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Moby Dick Chapter 26 Knights and Squires (Starbuck) 
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Post Moby Dick Chapter 26 Knights and Squires (Starbuck)
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Starbuck gave his name to something or other... I wonder if the logo is meant to evoke Moby Dick?

Chapter Link http://www.gutenberg.org/files/2701/270 ... m#2HCH0026

The initial description of Starbuck is very evocative, showing how tough and fit whalers had to be.

The chapter makes of Starbuck a hymn to American democracy and equality:

Quote:
"For, thought Starbuck, I am here in this critical ocean to kill whales for my living, and not to be killed by them for theirs; and that hundreds of men had been so killed Starbuck well knew. What doom was his own father's? Where, in the bottomless deeps, could he find the torn limbs of his brother?"


Starbuck's attitude makes him in Melville's eyes into something of a commoner king.

Quote:
"this august dignity I treat of, is not the dignity of kings and robes, but that abounding dignity which has no robed investiture. Thou shalt see it shining in the arm that wields a pick or drives a spike; that democratic dignity which, on all hands, radiates without end from God; Himself! The great God absolute! The centre and circumference of all democracy! His omnipresence, our divine equality!

If, then, to meanest mariners, and renegades and castaways, I shall hereafter ascribe high qualities, though dark; weave round them tragic graces; if even the most mournful, perchance the most abased, among them all, shall at times lift himself to the exalted mounts; if I shall touch that workman's arm with some ethereal light; if I shall spread a rainbow over his disastrous set of sun; then against all mortal critics bear me out in it, thou Just Spirit of Equality, which hast spread one royal mantle of humanity over all my kind! Bear me out in it, thou great democratic God! who didst not refuse to the swart convict, Bunyan, the pale, poetic pearl; Thou who didst clothe with doubly hammered leaves of finest gold, the stumped and paupered arm of old Cervantes; Thou who didst pick up Andrew Jackson from the pebbles; who didst hurl him upon a war-horse; who didst thunder him higher than a throne! Thou who, in all Thy mighty, earthly marchings, ever cullest Thy selectest champions from the kingly commons; bear me out in it, O God!"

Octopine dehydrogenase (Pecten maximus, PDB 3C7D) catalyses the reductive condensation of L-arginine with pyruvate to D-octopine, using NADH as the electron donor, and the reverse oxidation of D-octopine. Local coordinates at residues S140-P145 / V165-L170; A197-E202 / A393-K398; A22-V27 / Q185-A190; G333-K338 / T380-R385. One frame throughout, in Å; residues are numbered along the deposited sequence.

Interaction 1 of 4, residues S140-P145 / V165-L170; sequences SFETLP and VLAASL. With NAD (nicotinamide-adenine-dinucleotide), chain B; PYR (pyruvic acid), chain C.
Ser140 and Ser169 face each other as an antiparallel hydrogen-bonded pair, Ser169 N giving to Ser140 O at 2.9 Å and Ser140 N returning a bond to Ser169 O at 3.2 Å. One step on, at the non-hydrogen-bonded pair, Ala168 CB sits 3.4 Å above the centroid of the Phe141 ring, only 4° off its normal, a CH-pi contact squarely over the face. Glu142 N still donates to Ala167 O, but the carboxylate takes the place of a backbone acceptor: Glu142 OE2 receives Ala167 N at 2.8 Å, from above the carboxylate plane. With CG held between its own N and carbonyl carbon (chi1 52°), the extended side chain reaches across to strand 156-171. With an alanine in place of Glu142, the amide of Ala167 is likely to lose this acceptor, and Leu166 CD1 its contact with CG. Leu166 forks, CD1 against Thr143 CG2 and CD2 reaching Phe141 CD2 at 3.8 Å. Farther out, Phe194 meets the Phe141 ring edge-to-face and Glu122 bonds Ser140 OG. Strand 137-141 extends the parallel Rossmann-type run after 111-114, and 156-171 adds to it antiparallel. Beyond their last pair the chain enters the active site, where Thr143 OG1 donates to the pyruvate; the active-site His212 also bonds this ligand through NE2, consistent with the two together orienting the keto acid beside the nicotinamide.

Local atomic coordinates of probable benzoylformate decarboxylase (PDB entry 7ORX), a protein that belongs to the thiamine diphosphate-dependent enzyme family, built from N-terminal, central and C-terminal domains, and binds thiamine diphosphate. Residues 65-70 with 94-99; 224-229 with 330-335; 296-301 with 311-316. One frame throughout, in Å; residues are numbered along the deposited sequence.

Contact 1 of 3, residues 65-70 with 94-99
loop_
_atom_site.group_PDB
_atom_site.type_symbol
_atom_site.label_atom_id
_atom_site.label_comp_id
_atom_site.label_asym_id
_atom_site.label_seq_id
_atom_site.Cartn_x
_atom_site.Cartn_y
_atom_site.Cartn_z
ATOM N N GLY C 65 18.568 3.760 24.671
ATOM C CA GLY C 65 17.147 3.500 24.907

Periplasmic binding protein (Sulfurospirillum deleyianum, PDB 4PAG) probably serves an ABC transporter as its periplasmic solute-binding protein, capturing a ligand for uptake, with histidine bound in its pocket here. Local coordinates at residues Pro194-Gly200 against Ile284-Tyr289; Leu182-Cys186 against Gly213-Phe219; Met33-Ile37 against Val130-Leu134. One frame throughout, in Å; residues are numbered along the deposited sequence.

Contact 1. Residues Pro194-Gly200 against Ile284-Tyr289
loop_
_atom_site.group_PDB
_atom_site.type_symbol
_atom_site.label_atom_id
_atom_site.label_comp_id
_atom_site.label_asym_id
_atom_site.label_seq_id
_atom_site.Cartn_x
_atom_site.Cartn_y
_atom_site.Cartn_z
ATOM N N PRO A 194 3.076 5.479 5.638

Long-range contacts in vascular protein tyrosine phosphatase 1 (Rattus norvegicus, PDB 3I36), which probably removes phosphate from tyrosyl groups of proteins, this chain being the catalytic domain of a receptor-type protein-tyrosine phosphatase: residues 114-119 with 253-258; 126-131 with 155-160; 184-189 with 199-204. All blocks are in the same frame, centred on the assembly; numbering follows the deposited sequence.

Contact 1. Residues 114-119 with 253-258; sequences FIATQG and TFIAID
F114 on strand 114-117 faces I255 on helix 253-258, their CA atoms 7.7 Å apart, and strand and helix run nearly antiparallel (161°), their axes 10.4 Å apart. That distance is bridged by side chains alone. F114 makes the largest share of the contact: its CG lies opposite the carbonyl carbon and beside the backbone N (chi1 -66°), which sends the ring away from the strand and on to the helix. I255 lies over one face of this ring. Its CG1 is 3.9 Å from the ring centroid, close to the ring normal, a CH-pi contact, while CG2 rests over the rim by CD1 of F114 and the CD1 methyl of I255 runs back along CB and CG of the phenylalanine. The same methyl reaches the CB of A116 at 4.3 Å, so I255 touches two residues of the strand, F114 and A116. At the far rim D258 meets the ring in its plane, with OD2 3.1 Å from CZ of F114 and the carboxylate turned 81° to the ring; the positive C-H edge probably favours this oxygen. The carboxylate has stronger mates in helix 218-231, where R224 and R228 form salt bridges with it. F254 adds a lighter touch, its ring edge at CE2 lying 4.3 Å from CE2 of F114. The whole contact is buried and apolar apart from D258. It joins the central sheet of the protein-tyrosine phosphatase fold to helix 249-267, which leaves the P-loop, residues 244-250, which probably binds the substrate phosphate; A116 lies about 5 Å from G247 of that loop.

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Last edited by Robert Tulip on Thu Apr 05, 2012 11:58 pm, edited 2 times in total.



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Post Re: Moby Dick Chapter 26 Knights and Squires (Starbuck)
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If, then, to meanest mariners, and renegades and castaways, I shall hereafter ascribe high qualities, though dark; weave round them tragic graces; if even the most mournful, perchance the most abased, among them all, shall at times lift himself to the exalted mounts; if I shall touch that workman's arm with some ethereal light; if I shall spread a rainbow over his disastrous set of sun; then against all mortal critics bear me out in it, thou Just Spirit of Equality, which hast spread one royal mantle of humanity over all my kind! Bear me out in it, thou great democratic God! who didst not refuse to the swart convict, Bunyan, the pale, poetic pearl; Thou who didst clothe with doubly hammered leaves of finest gold, the stumped and paupered arm of old Cervantes; Thou who didst pick up Andrew Jackson from the pebbles; who didst hurl him upon a war-horse; who didst thunder him higher than a throne! Thou who, in all Thy mighty, earthly marchings, ever cullest Thy selectest champions from the kingly commons; bear me out in it, O God!"


Melville ( I think it's Melville as himself, not as Ishmael, here) is staking his claim to greatness in the strongest terms. The comparisons are important - Bunyan the 'swart convict', the 'stumped and paupered arm of Cervantes'. I don't know much about Melville - it seems from this he saw himself as some sort of underprivileged outcast, who nevertheless can produce his pearl, his finest gold.



Tue Apr 10, 2012 1:31 am
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